The two companies in 2012 went back to those roots with the introduction of EMC's VSPEX reference architecture.
While VSPEX allows for server and networking technology from vendors other than Cisco, it still gives the two vendors an avenue for further developing their relationship even as they pursue other relationships.
And for Cisco, the pursuit this year has shifted into high gear.
That solution comes in two flavors, including the fully configured Hitachi Unified Compute Platform (UCP) Pro based on Hitachi servers and storage with Brocade networking, and HCP Select, a reference architecture that offers the option of using Cisco UCS servers and networking gear.
While HDS and its HCP Select offering is not as tight a relationship with Cisco as the NetApp-Cisco FlexPod relationship, it does give Cisco bragging rights to seeing its servers and networking equipment available as prevalidated equipment with all three of the storage industry's largest independent storage vendors.
Cisco and NetApp in October introduced an entry-level version of their FlexPod converged infrastructure, dubbed ExpressPod, in a move to expand the market for the combined server, storage and networking solutions to smaller-size business customers.
The new ExpressPod entry-level converged infrastructure solutions target businesses with up to 500 users where the IT department may consist of a single generalist struggling to manage the company's entire IT infrastructure.
Unlike the FlexPod converged infrastructure solution, which provides application integration with software from companies such as Oracle and SAP, cloud integration and flexible configurations, the ExpressPod comes in only two fixed configurations targeting the software needs of the typical SMB.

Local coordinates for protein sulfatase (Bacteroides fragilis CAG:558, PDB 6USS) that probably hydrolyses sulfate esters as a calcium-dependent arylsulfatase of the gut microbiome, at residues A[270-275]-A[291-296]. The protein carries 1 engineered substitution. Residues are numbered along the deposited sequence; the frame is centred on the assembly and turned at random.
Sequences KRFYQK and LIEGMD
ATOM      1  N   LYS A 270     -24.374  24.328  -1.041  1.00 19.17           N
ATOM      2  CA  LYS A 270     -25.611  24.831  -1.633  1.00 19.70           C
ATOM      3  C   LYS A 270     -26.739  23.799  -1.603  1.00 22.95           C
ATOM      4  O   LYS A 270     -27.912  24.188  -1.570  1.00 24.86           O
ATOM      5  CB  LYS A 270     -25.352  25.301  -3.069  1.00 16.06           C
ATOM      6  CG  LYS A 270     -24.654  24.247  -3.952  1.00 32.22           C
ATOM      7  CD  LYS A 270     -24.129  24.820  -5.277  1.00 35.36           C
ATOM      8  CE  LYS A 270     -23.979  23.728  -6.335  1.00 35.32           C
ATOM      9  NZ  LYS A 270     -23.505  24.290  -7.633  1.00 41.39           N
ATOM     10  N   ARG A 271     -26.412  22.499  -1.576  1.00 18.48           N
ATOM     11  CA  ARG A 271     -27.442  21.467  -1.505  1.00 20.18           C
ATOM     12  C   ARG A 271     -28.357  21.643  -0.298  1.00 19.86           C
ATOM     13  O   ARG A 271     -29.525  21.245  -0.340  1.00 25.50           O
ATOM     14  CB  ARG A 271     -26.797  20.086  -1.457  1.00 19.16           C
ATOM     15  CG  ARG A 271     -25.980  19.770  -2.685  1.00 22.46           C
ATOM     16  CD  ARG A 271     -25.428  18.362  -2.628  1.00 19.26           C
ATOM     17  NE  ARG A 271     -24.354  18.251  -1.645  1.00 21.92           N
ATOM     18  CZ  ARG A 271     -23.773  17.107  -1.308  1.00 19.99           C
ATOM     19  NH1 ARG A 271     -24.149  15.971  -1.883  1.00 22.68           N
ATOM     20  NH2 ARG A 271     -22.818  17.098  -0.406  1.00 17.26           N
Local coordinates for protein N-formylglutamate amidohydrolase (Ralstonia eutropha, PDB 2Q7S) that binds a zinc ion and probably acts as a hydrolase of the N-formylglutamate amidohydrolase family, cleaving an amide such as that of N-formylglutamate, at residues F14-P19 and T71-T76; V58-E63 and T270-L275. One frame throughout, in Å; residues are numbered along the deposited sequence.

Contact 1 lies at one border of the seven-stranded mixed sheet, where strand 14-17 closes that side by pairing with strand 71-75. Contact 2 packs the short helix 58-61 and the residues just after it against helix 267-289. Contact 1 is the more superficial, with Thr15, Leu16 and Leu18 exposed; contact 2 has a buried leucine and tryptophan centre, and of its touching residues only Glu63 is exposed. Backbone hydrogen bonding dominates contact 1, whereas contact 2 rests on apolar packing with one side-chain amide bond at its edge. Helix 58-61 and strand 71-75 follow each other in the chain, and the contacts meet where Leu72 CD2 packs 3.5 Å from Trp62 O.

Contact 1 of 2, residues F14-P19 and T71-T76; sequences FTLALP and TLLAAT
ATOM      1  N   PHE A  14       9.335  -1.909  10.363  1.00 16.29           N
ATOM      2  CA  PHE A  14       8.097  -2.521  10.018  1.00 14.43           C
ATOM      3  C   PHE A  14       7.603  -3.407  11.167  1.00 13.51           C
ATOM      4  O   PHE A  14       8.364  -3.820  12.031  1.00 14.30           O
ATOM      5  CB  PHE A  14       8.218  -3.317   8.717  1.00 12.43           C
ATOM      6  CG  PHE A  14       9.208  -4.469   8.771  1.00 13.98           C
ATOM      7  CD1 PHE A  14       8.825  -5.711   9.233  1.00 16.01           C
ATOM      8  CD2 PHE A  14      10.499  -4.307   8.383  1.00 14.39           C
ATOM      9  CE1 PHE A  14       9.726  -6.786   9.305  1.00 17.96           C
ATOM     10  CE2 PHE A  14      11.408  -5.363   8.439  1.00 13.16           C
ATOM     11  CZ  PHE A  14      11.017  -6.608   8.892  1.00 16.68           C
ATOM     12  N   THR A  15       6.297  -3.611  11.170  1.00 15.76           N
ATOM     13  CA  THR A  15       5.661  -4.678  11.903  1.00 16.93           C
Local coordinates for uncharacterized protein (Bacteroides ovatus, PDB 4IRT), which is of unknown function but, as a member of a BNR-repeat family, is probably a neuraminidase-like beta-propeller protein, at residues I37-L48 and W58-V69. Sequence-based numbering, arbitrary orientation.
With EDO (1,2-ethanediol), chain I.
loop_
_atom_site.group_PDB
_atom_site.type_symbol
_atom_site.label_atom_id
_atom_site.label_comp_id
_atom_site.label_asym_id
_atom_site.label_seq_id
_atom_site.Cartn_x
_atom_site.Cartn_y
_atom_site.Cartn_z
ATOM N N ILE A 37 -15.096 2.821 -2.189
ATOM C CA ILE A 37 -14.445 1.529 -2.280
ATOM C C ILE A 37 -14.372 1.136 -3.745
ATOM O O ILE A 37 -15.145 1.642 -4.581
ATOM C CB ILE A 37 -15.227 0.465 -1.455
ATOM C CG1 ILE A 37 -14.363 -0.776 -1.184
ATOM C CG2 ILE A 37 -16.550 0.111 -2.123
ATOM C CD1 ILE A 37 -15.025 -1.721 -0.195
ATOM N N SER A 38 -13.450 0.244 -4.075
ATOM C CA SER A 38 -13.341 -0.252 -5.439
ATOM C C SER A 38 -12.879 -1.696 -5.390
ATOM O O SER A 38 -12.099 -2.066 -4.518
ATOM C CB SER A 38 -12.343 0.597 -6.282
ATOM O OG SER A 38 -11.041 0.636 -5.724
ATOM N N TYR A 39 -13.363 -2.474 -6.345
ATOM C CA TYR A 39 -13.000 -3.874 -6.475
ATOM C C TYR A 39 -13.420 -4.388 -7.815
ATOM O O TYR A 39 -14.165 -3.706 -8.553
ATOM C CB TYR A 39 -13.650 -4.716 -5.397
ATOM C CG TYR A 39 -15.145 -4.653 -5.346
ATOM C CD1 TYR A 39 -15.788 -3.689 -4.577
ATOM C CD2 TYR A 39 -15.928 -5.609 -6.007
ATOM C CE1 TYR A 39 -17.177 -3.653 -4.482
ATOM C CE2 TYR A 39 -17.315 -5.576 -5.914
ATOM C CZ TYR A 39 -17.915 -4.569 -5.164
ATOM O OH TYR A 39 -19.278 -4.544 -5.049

Cisco and Nexenta Systems are partnering in the VMware Rapid Desktop Alliance, a program under which a variety of vendors are offering predefined, orderable solutions for virtual desktop infrastructures for fast deployment using VMware's View 5 technology.
The solution includes the Cisco UCS B230 M2 blade server and NexentaVSA for VMware View software.
NexentaVSA for VMware View includes VMware VAAI (vStorage APIs for Array Integration) support that allows the solution to use the server's integrated storage in lieu of a separate storage device. Nexenta said the solution scales from 50 desktops to "thousands" of desktops.
Cisco servers are also being married with Nimble Storage by solution provider Presidio with a VMware Rapid Desktop Alliance virtual desktop infrastructure solution.
The solution marries Cisco's UCS B230 M2 servers with Nimble's CS240G, a hybrid storage solution that combines a cache-optimized flash memory layer with disk drives for capacity.
Cisco actually used to have its own storage line, the Cisco Small Business NSS300 Series Smart Storage.
The NSS300 debuted in June 2010, but Cisco in September 2011 announced it would be discontinued. Ordering for the NSS300 ended in February 2012, ending Cisco's own foray into the storage appliance market.
However, the company still develops storage networking switches, as well as software for managing SANs.